What can prevent Naira devaluation before June – Experts

Economist in the country have argued that only a radical increase in crude oil prices could prevent the devaluation of Nigeria’s local currency before the second half of 2020.

Speaking recently at the launch of Afrinvest’s Economic and Financial Markets 2020 Outlook, Managing Director of Afrinvest West Africa, Ike Chioke, listed reasons to support why the Naira should be devalued.

He cited Nigeria’s current account, which has weakened over a period of three consecutive quarters. Chioke also mentioned the slower pace with which foreign capital has recently been flowing into the country.

Also, Afrinvest’s Head of Research, Abiodun Keripe, was of the same opinion as Chioke. “We have seen weakness in our current account basically. For the first time since 2015, we have seen 3 quarters of consecutive weakness in the current account balance, which is a sort of precursor to what you would expect around exchange rate stability.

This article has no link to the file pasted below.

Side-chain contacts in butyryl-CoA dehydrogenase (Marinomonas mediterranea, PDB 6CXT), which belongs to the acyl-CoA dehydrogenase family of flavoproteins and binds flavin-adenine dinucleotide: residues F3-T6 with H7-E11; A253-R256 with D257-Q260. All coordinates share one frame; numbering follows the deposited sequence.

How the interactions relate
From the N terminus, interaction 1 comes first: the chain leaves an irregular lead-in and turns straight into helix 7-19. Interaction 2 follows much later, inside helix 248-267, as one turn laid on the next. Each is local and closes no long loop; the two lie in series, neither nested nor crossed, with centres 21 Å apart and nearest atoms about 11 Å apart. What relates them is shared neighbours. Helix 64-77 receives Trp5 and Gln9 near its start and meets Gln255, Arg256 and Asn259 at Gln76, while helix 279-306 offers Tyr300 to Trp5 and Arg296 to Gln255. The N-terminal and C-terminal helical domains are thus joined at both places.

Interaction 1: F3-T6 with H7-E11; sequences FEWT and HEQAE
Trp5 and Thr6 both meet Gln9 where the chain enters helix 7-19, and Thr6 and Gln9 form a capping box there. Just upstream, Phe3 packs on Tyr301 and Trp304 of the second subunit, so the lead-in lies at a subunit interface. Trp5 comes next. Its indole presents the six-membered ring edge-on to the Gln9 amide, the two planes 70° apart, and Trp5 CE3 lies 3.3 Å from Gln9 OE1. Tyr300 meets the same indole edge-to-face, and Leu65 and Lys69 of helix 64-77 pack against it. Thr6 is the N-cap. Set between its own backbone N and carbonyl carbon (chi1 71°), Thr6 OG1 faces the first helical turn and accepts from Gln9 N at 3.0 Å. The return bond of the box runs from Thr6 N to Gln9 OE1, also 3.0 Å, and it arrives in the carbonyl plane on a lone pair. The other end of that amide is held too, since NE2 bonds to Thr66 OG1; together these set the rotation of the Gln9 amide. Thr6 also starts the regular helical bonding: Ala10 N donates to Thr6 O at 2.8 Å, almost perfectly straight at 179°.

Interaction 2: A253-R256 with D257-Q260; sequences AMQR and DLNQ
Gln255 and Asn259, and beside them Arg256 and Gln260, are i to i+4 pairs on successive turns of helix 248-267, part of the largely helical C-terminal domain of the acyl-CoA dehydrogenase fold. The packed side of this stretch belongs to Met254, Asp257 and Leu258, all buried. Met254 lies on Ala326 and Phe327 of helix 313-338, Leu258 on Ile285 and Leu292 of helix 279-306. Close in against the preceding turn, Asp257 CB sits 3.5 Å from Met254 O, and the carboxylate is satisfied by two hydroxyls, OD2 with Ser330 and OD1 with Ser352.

According to him, the slow accretion in terms of capital inflows into the economy doesn’t tell a good story for Nigeria and the economy.

“Looking forward to the rest of the year, there is a potential risk for us to see in increasing pressure around the currency and this is because of the negative current account balances we have sustained in the first three quarters of 2019 which is worrisome. We would probably begin to face this pressure towards the second half of 2020.”

It should be noted that Afrinvest’s prediction aligns with similar 2020 outlooks that have been given by others.

Recall that experts at the 2020 Nairametrics Economic Outlook Hangout argued that the Nigerian might have no choice but to devalue the naira in 2020. Also, EFG Hermes’ prediction that the CBN might have to devalue the naira between 5-10% in 2020.

Bear in mind that these are all speculations, even as it remains to be seen what the Nigerian Government actually plans to do as far as devaluation is concerned. In the meantime, the Central Bank of Nigeria decided to increase the Cash Reserve Ratio by 500 basis points during its first monetary policy committee meeting for the year which held last Friday.

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